Reviews · February 16, 2021

ZeroImage 612D – (not?) a review

This is my Zero Image 612D sitting on the small travel tripod.


I am not in the camera review business. I use cameras. But I do not review them. There are so many reviewers and influencers out there, that it does not need another one. But here is an exception because this is a camera review. And I made the exception to review a camera that is probably not so well known and that you do not see often mentioned. That might be because there is only a small community of pinhole camera users. So now, this is about a pinhole camera I like a lot. And since I am coming back into doing pinhole images again I thought, why not write something about the cameras I use.

Zero Image? What is it? Zero Image Co. is a small Hong Kong based company doing hand crafted pinhole cameras. In fact, it is a one man shop doing what he does with a lot of dedication. And that does not only apply to the cameras he builds, it also appies to everything else around it, from a lovely done users manual, to the packaging – just everything.

Although this is about the Zero Image 612D, I do own other cameras from Zero Image. It all started with the little gem called Zero 2000, a medium format camera like the 612D but with fixed format of 6×6. Then I got a Zero Image 75D which is a multi-format 4×5 inch camera. That means the 612D is my third camera from Zero Image. But for me it is the most practical, especially since I do no longer run a darkroom which makes loading 4×5 cassettes and processing 4×5 sheet film a lot more cumbersome. And the 612D compared to the Zero2000 is just more flexible.

What’s in the box

A nice packaging with the camera, an instruction manual, a certificate and a view finder.

As you can see on the left, the camera comes in a nice package, including a manual, a kind of viewfinder for the different formats and a certificate of ownership. More about using the viewfinder later as I use another way to find my view. My model is the 612D which – compared the the basic model – comes with a level attached and a cable release adaptor. It is the back to nature model. Because at the time I ordered the camera there was no 612D model I ordered the basic back to nature model (612B) with the level and cable release adaptor separately and it got delivered with everything already installed and its name was 612D How nice. Now as of writing this the 612D model also has a filter adaptor installed. Good that I ordered before that, because I would not use it anyway. I think working with filters on pinhole cameras is a bit tricky because you have to make sure the filter is clean. Otherwise you will see the dust on the filter. Remember, there is no lens and out-of-focus areas.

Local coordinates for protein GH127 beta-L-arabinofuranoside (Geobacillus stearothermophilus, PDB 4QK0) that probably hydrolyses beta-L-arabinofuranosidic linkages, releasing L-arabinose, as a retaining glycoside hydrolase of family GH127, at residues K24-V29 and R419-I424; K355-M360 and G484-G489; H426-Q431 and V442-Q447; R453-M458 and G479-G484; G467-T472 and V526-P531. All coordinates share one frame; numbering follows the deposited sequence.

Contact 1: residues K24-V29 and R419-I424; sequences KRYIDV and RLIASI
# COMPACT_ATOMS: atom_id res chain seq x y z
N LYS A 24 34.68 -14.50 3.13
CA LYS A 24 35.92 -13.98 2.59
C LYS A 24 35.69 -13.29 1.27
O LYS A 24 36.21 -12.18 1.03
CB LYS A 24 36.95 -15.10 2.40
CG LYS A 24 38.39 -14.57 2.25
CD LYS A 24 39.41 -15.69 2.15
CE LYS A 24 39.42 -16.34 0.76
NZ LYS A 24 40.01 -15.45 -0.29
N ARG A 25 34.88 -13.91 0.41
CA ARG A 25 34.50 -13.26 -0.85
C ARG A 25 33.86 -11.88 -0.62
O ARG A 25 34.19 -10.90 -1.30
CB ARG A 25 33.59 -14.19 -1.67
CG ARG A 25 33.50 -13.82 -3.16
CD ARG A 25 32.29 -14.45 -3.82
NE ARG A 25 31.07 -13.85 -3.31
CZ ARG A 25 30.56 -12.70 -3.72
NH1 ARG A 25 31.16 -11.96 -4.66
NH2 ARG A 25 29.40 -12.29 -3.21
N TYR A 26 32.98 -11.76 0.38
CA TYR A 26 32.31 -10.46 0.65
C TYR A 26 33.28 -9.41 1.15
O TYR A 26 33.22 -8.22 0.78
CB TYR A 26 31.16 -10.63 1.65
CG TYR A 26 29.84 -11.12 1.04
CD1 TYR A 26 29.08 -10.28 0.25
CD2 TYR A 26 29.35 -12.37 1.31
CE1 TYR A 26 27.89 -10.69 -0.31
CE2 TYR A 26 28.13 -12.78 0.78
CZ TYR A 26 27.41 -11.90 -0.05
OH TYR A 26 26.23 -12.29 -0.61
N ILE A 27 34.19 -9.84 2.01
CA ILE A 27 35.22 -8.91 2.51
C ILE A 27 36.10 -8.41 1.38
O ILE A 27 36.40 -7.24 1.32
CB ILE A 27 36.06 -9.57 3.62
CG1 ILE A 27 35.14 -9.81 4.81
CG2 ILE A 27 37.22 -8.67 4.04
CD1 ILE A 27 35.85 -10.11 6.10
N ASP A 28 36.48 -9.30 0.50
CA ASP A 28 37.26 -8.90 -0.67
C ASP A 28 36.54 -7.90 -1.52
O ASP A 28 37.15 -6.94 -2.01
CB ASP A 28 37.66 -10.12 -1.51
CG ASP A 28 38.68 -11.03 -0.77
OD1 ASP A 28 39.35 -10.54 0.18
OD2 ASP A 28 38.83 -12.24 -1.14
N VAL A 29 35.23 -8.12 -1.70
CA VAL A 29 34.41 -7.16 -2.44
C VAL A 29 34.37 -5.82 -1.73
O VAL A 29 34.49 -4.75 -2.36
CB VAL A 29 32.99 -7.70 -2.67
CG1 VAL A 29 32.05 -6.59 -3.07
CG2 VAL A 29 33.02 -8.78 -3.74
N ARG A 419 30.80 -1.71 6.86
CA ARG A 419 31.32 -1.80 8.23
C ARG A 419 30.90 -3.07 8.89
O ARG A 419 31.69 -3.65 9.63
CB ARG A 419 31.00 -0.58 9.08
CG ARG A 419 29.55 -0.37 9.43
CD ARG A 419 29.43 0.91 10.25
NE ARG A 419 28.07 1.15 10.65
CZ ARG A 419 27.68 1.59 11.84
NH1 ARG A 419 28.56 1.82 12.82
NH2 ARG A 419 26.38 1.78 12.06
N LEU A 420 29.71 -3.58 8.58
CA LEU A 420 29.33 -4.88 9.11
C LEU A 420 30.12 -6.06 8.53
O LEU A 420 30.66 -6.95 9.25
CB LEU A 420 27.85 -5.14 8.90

Here is some more images of the camera:

Selecting the format

The format dividers to select different formats

The Zero Image 612B is a multi-format camera which means that you can select from five different film formats. The smalles format is 6×4,5 and it goes up via 6×6, 6×7, 6×9 to 6×12. Once a film is loaded you can not change the format because that can only be done if the camera is open. There are two dividers (or format reducers if you want to put it that way) which you put into place using the notches inside the camera at the top and bottom. See the image at the right. The outer-most notches are for 6×12 and you can make that even a bit wider if you do not insert the dividers there. For me this would mean that I risk to loose them and 6×12 is just big enough. Without the dividers in place there would be no separation of the images on the negative strip. Then it continues, go one notch more to the middle on each side and you have 6×9 and so on until you end in the notches in the middle which means 6×4.5.

Loading film

To load the film you have to remove the top plate (the screw in the middle), then remove the back and put an empty film spool – the take-up spool – in place (on the right). You can see this already in the image above about the format reducers. Then enter the film spool on the left and insert the paper tip into the slit of the empty spool. Turn the taking spool a bit so that the film gets tightened.

Here is a few images demonstrating the film loading.

The film tip on the back paper which is inserted into the slid on the taking spool.
Film with the tip put into the slid in the film spool
Film sitting in the camera